2. From a technological perspective, AEL offers slightly better GHG results than PEM due to its lower energy consumption per unit of H2 produced. On the other hand, capturing carbon dioxide from the atmosphere via DAC yields better results than carbon capture from an industrial point source. Yet, accounting for any potential heat recovery or integration would affect the carbon footprint of these CCU technologies; thus, future studies based on industrial data would provide robust and conclusive results on whether capturing CO2 from the atmosphere offers better decarbonization results than industrial CO2-rich flue gases.
  3. Results of the other indicators (primary energy demand and total water consumption) point to the existence of a trade-off between GHG emissions reduction and energy and water demand, as CO2-based methanol is found to require higher water and energy quantities than fossil-based methanol from natural gas.



It’s clear from an LCA perspective that adopting renewable energy would achieve deeper decarbonization. A growing number of organizations around the world are committed to sourcing some or all their electricity from renewable sources in the coming decades. Companies such as BASF and Covestro have signed long-term power purchase agreements (PPAs) in recent years to supply their production facilities with renewable energy from wind farms, as part of their roadmap to net zero.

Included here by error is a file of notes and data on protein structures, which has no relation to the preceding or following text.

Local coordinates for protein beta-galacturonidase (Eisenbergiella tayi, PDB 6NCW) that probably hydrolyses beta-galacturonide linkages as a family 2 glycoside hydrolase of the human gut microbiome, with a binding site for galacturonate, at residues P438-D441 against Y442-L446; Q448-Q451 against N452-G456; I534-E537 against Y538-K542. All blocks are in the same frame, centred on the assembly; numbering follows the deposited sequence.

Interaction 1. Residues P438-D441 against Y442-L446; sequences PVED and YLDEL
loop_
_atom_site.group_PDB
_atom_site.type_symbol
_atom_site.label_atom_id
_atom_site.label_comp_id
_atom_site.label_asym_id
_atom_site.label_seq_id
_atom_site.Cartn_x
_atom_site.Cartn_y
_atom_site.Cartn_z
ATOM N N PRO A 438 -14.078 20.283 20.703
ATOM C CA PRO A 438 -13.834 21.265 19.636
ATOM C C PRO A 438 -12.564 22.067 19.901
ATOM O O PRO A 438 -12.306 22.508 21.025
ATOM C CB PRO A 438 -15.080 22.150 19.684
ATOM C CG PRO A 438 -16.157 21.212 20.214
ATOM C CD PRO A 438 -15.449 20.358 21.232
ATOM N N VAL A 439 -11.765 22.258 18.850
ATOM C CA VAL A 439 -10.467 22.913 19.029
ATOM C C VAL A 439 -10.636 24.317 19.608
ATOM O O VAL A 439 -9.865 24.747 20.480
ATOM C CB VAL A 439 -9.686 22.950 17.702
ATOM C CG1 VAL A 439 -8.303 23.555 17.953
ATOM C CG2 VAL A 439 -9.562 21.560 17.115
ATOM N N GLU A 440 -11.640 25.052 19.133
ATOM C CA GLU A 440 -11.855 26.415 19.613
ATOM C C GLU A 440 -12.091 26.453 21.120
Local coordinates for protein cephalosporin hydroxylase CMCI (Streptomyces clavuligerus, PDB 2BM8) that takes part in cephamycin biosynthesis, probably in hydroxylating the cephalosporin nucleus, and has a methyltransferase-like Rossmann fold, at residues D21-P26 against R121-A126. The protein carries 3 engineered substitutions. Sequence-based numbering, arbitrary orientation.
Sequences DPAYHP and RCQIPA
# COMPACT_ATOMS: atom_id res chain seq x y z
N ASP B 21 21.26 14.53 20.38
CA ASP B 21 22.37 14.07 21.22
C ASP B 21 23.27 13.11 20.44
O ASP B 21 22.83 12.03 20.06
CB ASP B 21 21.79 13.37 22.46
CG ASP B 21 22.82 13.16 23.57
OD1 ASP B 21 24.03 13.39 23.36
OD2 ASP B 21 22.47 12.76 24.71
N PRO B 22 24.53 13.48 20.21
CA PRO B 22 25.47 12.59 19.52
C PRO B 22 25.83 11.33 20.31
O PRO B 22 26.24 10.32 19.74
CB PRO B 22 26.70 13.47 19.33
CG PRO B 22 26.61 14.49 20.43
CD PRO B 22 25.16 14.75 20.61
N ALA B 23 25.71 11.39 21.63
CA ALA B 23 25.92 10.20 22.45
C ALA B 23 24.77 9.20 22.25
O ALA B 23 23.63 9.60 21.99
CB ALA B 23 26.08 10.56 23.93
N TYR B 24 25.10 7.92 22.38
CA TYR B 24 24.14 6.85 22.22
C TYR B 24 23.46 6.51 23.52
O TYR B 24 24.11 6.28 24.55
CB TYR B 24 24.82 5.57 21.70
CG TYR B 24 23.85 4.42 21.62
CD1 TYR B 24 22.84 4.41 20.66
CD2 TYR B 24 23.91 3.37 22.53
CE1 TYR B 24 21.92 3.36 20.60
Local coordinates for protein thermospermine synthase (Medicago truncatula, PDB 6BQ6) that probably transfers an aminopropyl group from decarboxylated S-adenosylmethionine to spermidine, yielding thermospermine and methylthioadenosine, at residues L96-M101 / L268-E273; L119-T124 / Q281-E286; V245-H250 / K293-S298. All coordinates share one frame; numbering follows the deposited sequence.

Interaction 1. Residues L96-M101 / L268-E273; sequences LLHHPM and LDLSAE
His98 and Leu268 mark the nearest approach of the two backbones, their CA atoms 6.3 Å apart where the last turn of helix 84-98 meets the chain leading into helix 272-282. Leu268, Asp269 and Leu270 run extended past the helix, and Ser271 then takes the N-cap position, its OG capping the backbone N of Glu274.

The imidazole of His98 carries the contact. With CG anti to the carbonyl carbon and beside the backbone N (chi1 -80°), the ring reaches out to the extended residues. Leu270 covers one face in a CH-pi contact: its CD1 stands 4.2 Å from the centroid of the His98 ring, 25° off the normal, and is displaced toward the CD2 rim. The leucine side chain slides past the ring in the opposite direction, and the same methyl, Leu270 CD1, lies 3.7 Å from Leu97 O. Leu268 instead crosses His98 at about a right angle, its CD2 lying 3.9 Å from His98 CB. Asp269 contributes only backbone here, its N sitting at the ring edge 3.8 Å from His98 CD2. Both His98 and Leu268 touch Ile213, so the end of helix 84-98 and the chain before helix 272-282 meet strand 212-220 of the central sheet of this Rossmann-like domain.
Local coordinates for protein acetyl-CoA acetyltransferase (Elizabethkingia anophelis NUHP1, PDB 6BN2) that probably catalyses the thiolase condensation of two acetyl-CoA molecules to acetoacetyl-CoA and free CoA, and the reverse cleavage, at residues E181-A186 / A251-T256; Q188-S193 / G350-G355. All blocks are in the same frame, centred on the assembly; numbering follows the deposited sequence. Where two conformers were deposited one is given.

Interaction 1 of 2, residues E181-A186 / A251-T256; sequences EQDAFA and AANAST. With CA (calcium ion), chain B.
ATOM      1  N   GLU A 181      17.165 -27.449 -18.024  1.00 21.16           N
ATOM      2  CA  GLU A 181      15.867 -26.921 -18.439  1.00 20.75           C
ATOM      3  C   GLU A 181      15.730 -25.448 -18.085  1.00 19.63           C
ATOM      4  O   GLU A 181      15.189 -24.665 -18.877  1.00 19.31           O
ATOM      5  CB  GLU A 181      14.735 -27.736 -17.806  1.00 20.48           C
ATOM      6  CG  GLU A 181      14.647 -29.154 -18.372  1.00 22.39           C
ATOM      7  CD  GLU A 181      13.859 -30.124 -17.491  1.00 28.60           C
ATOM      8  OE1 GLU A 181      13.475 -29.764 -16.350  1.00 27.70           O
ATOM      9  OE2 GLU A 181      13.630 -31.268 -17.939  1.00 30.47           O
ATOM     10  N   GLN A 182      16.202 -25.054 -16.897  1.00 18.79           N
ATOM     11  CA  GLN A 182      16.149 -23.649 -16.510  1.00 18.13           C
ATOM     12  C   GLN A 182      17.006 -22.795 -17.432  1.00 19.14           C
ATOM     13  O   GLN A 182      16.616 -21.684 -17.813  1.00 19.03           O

Future studies based on industrial data are needed to provide robust, conclusive results on the decarbonization potential of different CCU technologies as they mature over time.

From an investment perspective, the capital costs of hydrogen synthesis and CCU technologies remain substantial, and operational costs are determined by energy and heat requirements. Improvements to such technologies in the coming years—in terms of efficiency, scale-up potential, and costs—will play a key role in deciding whether this decarbonization pathway will be competitive enough to replace the current, well-established fossil-based production process of methanol in particular, and low-carbon organic chemical products in general.

It is becoming clear that the complexity of the decision-making process to consider the climate and financial impacts of current and emerging technologies will increase. A life cycle perspective, in-depth technological expertise, reliable and consistent LCA modeling tools, and industry-based data are available instruments that can support the chemical industry on its decarbonization path towards net zero.